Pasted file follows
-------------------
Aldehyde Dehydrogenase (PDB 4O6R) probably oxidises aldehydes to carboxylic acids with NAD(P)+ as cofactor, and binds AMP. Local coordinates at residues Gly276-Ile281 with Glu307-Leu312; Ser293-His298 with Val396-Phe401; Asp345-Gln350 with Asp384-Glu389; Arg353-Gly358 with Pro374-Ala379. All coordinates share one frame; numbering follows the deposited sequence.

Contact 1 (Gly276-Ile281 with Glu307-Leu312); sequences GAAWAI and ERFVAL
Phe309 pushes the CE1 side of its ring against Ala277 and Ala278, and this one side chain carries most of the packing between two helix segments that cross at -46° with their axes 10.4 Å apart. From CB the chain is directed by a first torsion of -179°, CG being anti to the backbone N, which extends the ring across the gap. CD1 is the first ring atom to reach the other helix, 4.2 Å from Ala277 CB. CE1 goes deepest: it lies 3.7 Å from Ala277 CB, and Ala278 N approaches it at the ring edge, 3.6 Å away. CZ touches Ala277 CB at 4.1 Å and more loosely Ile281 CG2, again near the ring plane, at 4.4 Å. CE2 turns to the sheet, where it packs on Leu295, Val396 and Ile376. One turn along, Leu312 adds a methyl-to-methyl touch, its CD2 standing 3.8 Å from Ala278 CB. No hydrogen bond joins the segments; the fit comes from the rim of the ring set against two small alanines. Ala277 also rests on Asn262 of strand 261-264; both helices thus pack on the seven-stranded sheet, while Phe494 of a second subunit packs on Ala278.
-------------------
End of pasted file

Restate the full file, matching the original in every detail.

Aldehyde Dehydrogenase (PDB 4O6R) probably oxidises aldehydes to carboxylic acids with NAD(P)+ as cofactor, and binds AMP. Local coordinates at residues Gly276-Ile281 with Glu307-Leu312; Ser293-His298 with Val396-Phe401; Asp345-Gln350 with Asp384-Glu389; Arg353-Gly358 with Pro374-Ala379. All coordinates share one frame; numbering follows the deposited sequence.

Contact 1 (Gly276-Ile281 with Glu307-Leu312); sequences GAAWAI and ERFVAL
Phe309 pushes the CE1 side of its ring against Ala277 and Ala278, and this one side chain carries most of the packing between two helix segments that cross at -46° with their axes 10.4 Å apart. From CB the chain is directed by a first torsion of -179°, CG being anti to the backbone N, which extends the ring across the gap. CD1 is the first ring atom to reach the other helix, 4.2 Å from Ala277 CB. CE1 goes deepest: it lies 3.7 Å from Ala277 CB, and Ala278 N approaches it at the ring edge, 3.6 Å away. CZ touches Ala277 CB at 4.1 Å and more loosely Ile281 CG2, again near the ring plane, at 4.4 Å. CE2 turns to the sheet, where it packs on Leu295, Val396 and Ile376. One turn along, Leu312 adds a methyl-to-methyl touch, its CD2 standing 3.8 Å from Ala278 CB. No hydrogen bond joins the segments; the fit comes from the rim of the ring set against two small alanines. Ala277 also rests on Asn262 of strand 261-264; both helices thus pack on the seven-stranded sheet, while Phe494 of a second subunit packs on Ala278.